UPS drivers are revealing the gruesome reality behind your online orders. They say the company is forcing 12+ hour days and constant overtime. UPS’s scheduling has ruined countless families and marriages, and in the heat, excessive overtime can be a death sentence. More Perfect Union spoke to UPS drivers about their working conditions. A full transcription of the video is below.
Moe: They’re just abusing us out there.
[News clip]: Flowers in front of this Pasadena home are in memory of 24 year old Esteban Chavez Jr.
Moe: Doing everything they can to overwork us.
[News clip]: Chavez was found dead in his UPS truck after delivering his last package for the day.
Christina: A lot more UPS drivers have gone down with heat related illness.
[News clip]: He collapses, overwhelmed by the 110 degree temperature in Arizona.
Christina: And customers are starting to take notice.
[Customer]: It’s just a sickening feeling that you don’t know what’s gonna happen to that guy if he goes to the next house.
Christina: I think the comment that they made after is awful.
[News clip]: The company says that their drivers are trained on how to deal with the high temperatures.
UPS Driver: The new guys, and I know it was 2 new guys that died from heat stroke, they’re working ‘em 6 days a week, sometimes 12 hours a day. Excessive overtime is definitely the number one factor of why we’re having this huge problem with heat related issues.
Christina: UPS, at least listen to what we’re saying. This is our job, we’re gonna show up every day and we’re gonna do it. But nobody wants to die.
Excessive overtime is killing UPS drivers.
UPS Driver: I’ve been at UPS for 29 years. When I first started, I was working 8, 8 and half hours, and getting home at 5:30.
Christina: I loved my job. if they needed something I’d be the first one to jump up and be like, “you want me to come in on Saturday? I’m in it.” You would communicate with them about your schedule, and they would work with you. Now, you walk in and you’ve got a truck that you can’t complete in any reasonable amount of time.
Moe: We have some lower seniority drivers that haven’t known what it’s like to work less than a 12 hour day for years.
Christina: It’s not fair to us or our families, when we already sacrifice so much for this company that we love.
Moe: A lot of other drivers where their families were ruined by the excessive overtime. They don’t get to see their kids grow up. We have a very high divorce rate.
UPS had its most profitable year in 2021. Drivers say UPS is forcing longer routes.
Moe: The same amount of work that would be done in say 30 routes is now being forced to get done in 20 or 25. Less people get more work done.
Christina: Our job is very very physical.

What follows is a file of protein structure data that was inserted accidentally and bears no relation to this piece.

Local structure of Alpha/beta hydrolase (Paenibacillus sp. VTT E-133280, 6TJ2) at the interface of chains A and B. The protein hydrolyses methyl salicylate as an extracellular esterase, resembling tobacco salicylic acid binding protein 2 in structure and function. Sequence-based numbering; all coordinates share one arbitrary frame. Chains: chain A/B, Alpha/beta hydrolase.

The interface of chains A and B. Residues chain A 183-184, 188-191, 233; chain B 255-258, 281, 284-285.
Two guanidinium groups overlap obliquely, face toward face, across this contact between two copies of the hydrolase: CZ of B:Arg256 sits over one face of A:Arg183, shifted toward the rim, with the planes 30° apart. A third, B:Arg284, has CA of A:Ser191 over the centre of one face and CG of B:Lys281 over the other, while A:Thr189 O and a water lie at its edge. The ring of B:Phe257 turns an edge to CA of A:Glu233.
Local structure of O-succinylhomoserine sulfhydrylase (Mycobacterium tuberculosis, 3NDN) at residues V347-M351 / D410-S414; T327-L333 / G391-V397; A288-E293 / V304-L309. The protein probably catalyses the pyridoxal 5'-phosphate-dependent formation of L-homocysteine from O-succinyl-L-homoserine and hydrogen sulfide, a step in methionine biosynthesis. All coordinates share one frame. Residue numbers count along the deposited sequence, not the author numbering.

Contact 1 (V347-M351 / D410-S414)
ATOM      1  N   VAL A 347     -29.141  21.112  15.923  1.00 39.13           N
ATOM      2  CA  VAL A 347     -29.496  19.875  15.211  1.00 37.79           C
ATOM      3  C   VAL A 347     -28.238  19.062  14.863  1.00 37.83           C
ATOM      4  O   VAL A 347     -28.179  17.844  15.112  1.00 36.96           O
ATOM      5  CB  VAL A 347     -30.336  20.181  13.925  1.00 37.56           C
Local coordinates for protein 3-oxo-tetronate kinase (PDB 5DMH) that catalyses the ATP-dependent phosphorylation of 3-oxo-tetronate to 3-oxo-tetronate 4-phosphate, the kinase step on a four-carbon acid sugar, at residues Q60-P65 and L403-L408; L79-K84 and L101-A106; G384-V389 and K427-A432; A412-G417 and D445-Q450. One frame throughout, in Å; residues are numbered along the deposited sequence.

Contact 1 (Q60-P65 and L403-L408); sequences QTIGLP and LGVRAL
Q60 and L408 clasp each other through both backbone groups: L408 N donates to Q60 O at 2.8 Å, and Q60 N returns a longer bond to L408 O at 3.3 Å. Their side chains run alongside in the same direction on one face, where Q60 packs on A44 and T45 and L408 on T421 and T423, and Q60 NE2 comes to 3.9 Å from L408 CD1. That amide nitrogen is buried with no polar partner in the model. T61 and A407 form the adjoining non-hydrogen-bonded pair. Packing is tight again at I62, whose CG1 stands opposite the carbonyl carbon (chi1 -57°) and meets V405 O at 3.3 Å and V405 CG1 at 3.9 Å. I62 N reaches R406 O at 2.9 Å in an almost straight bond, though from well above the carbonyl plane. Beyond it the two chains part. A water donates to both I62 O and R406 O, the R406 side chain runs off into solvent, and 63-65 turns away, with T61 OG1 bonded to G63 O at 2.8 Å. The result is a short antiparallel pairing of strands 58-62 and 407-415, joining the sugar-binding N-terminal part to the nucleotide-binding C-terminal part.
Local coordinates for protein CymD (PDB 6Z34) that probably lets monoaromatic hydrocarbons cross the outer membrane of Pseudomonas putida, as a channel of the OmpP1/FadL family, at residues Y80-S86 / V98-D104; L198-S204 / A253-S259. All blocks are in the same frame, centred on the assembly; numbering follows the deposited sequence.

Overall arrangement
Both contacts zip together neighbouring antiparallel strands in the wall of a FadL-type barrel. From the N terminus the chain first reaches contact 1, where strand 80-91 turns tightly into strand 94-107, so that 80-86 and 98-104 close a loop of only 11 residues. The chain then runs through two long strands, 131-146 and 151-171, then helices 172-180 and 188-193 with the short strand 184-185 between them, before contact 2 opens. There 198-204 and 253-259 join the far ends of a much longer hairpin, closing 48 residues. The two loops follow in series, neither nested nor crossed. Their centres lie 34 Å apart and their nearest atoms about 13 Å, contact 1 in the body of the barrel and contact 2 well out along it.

UPS Driver: And we have packages that are up to 150 pounds.
Christina: We’re delivering 50, 60, 70 boxes to a stop.
Moe: Excessive overtime in the heat obviously puts you at higher risk for injuries, because you’re out there longer. Our customers were outraged seeing the working conditions that we were dealing with. But what they didn’t understand is that that happens weekly throughout the summer.
UPS Driver: It was late July, and it was about 104 degrees that day. I was scheduled for a 12 hour day. I’d worked the whole week up to that, long days. As soon as I was done delivering, I started to get really sick. Super lightheaded, nauseous, heart racing. It was pretty scary. And I was actually on vacation the following week, so that was good, I got some rest. The following Monday, I came back to work, and I was scheduled for 12 hours again.
The current UPS contract allows drivers to file grievances for forced overtime. But they say it isn’t enough.
UPS Driver: We have recourse through the union to file a grievance for anything over 9 and a half hours a day, 3 times in a week. And the company has to pay you triple time.
Christina: That seems great right? Well, at least they’re paying me for it. But for a lot of people, it’s not good enough. We don’t want the money. We want to go to our son’s football game.
Moe: It didn’t matter if you had a family emergency, you had to get that work done or you were gonna face discipline.
Christina: They just give you the overtime, and then throw a check at you saying “well there, that should take care of it.” And it doesn’t.
The UPS contract with the Teamsters expires next August. Teamsters are gearing up for a potential strike.
[Sean O’Brien]: We got 360,000 rank-and-file Teamster members who are sick of taking shit. Now it’s time, not to demand what we want, it’s to demand what we’re worth, and we’re worth a shitload of money.
UPS Driver: I would be willing to go on strike next year, to alleviate the overtime.
Christina: I am 100% willing to strike.
[Interviewer]: What difference would it make in your life, to not have excessive overtime?
Christina: Oh man, to not have excessive overtime in my life… More time with my son. It would mean the world to me to be able to be more involved as a parent, and watch him grow.
Moe: I would love to be able to get back into little hobbies with my wife, and get to spend more time with her.
Christina: I pour my heart and soul into this company, and I love what I do. But we’re seeing more and more that they’re just looking at us as numbers. We are the face of the company. When I deliver a box, that customer sees me.
Videography by Bryon Evans and Karam Singh